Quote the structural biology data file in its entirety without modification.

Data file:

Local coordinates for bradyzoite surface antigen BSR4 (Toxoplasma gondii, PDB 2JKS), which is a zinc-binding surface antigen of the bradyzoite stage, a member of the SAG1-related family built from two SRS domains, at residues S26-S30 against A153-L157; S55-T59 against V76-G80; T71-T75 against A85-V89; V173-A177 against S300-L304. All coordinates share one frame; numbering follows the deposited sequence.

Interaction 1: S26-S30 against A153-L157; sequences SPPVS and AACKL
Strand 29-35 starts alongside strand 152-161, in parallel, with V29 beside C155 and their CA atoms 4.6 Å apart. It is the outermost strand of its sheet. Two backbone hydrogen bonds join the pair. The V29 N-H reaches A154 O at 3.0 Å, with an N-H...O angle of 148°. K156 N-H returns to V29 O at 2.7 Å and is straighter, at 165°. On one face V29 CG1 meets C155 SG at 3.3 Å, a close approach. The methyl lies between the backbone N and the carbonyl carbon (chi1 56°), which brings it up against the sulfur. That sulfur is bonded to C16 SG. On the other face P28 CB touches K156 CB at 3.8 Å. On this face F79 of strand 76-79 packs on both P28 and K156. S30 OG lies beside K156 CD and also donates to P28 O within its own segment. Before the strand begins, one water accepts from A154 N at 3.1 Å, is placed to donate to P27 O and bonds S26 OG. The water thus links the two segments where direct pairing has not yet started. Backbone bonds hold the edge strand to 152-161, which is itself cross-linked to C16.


Local coordinates for bradyzoite surface antigen BSR4 (Toxoplasma gondii, PDB 2JKS), which is a zinc-binding surface antigen of the bradyzoite stage, a member of the SAG1-related family built from two SRS domains, at residues S26-S30 against A153-L157; S55-T59 against V76-G80; T71-T75 against A85-V89; V173-A177 against S300-L304. All coordinates share one frame; numbering follows the deposited sequence.

Interaction 1: S26-S30 against A153-L157; sequences SPPVS and AACKL
Strand 29-35 starts alongside strand 152-161, in parallel, with V29 beside C155 and their CA atoms 4.6 Å apart. It is the outermost strand of its sheet. Two backbone hydrogen bonds join the pair. The V29 N-H reaches A154 O at 3.0 Å, with an N-H...O angle of 148°. K156 N-H returns to V29 O at 2.7 Å and is straighter, at 165°. On one face V29 CG1 meets C155 SG at 3.3 Å, a close approach. The methyl lies between the backbone N and the carbonyl carbon (chi1 56°), which brings it up against the sulfur. That sulfur is bonded to C16 SG. On the other face P28 CB touches K156 CB at 3.8 Å. On this face F79 of strand 76-79 packs on both P28 and K156. S30 OG lies beside K156 CD and also donates to P28 O within its own segment. Before the strand begins, one water accepts from A154 N at 3.1 Å, is placed to donate to P27 O and bonds S26 OG. The water thus links the two segments where direct pairing has not yet started. Backbone bonds hold the edge strand to 152-161, which is itself cross-linked to C16.